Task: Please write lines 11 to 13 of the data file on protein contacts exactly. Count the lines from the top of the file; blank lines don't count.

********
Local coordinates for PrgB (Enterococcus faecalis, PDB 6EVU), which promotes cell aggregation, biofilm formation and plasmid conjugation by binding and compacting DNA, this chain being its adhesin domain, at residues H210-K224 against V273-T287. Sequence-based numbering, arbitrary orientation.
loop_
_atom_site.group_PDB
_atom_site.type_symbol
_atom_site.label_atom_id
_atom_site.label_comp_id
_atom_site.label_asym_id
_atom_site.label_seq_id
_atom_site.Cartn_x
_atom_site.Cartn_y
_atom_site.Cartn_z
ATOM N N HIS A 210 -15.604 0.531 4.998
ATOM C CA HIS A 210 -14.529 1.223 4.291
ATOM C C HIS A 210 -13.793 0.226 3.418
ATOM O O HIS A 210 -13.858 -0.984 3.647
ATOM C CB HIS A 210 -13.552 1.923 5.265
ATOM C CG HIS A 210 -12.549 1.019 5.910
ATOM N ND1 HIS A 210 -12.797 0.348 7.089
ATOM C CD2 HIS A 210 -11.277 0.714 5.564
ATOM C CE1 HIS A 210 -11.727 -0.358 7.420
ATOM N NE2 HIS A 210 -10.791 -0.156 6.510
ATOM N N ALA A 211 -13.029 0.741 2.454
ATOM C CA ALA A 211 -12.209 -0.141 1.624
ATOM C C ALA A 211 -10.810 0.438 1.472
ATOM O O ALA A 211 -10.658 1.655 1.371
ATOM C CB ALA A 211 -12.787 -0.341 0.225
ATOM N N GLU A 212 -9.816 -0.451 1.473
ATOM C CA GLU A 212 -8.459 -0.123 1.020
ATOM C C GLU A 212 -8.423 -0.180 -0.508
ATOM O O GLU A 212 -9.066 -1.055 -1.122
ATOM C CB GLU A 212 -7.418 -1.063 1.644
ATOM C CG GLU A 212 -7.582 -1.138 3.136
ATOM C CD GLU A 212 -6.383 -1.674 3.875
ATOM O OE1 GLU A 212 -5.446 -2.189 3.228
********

_atom_site.Cartn_z
ATOM N N HIS A 210 -15.604 0.531 4.998
ATOM C CA HIS A 210 -14.529 1.223 4.291